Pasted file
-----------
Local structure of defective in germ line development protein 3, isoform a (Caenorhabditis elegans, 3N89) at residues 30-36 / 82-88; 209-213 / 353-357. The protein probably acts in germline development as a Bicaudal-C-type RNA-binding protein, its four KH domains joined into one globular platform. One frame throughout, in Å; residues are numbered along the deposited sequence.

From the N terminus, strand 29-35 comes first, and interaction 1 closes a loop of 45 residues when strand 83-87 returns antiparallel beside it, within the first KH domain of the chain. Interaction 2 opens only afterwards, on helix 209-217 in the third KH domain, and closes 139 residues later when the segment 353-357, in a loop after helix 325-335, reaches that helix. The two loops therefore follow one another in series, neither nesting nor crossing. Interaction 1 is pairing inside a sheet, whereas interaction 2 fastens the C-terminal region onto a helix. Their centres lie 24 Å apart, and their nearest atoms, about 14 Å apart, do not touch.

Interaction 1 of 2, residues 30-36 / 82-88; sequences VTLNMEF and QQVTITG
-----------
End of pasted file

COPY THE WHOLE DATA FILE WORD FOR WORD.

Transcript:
Local structure of defective in germ line development protein 3, isoform a (Caenorhabditis elegans, 3N89) at residues 30-36 / 82-88; 209-213 / 353-357. The protein probably acts in germline development as a Bicaudal-C-type RNA-binding protein, its four KH domains joined into one globular platform. One frame throughout, in Å; residues are numbered along the deposited sequence.

From the N terminus, strand 29-35 comes first, and interaction 1 closes a loop of 45 residues when strand 83-87 returns antiparallel beside it, within the first KH domain of the chain. Interaction 2 opens only afterwards, on helix 209-217 in the third KH domain, and closes 139 residues later when the segment 353-357, in a loop after helix 325-335, reaches that helix. The two loops therefore follow one another in series, neither nesting nor crossing. Interaction 1 is pairing inside a sheet, whereas interaction 2 fastens the C-terminal region onto a helix. Their centres lie 24 Å apart, and their nearest atoms, about 14 Å apart, do not touch.

Interaction 1 of 2, residues 30-36 / 82-88; sequences VTLNMEF and QQVTITG